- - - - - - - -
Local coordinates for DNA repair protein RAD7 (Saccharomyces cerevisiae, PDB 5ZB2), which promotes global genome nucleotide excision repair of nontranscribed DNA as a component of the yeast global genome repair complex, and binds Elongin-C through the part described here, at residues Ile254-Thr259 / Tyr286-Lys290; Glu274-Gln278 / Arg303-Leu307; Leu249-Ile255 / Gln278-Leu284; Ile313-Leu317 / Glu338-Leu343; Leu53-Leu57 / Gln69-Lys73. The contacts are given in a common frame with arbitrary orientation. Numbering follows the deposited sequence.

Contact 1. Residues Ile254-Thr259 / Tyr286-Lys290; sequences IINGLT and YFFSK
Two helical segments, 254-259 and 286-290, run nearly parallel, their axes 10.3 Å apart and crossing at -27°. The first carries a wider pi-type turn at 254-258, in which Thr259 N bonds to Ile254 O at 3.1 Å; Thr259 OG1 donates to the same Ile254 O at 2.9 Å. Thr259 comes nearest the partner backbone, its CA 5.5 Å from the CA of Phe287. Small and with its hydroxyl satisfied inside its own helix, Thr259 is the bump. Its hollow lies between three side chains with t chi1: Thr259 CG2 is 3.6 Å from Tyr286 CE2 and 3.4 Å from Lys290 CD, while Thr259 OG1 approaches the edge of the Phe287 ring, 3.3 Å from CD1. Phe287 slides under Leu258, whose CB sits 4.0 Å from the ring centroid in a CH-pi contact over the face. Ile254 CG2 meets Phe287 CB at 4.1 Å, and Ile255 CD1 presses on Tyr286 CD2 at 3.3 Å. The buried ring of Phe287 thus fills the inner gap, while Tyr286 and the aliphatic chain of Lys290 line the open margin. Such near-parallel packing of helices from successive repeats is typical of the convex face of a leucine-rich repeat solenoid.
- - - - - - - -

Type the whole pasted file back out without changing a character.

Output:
Local coordinates for DNA repair protein RAD7 (Saccharomyces cerevisiae, PDB 5ZB2), which promotes global genome nucleotide excision repair of nontranscribed DNA as a component of the yeast global genome repair complex, and binds Elongin-C through the part described here, at residues Ile254-Thr259 / Tyr286-Lys290; Glu274-Gln278 / Arg303-Leu307; Leu249-Ile255 / Gln278-Leu284; Ile313-Leu317 / Glu338-Leu343; Leu53-Leu57 / Gln69-Lys73. The contacts are given in a common frame with arbitrary orientation. Numbering follows the deposited sequence.

Contact 1. Residues Ile254-Thr259 / Tyr286-Lys290; sequences IINGLT and YFFSK
Two helical segments, 254-259 and 286-290, run nearly parallel, their axes 10.3 Å apart and crossing at -27°. The first carries a wider pi-type turn at 254-258, in which Thr259 N bonds to Ile254 O at 3.1 Å; Thr259 OG1 donates to the same Ile254 O at 2.9 Å. Thr259 comes nearest the partner backbone, its CA 5.5 Å from the CA of Phe287. Small and with its hydroxyl satisfied inside its own helix, Thr259 is the bump. Its hollow lies between three side chains with t chi1: Thr259 CG2 is 3.6 Å from Tyr286 CE2 and 3.4 Å from Lys290 CD, while Thr259 OG1 approaches the edge of the Phe287 ring, 3.3 Å from CD1. Phe287 slides under Leu258, whose CB sits 4.0 Å from the ring centroid in a CH-pi contact over the face. Ile254 CG2 meets Phe287 CB at 4.1 Å, and Ile255 CD1 presses on Tyr286 CD2 at 3.3 Å. The buried ring of Phe287 thus fills the inner gap, while Tyr286 and the aliphatic chain of Lys290 line the open margin. Such near-parallel packing of helices from successive repeats is typical of the convex face of a leucine-rich repeat solenoid.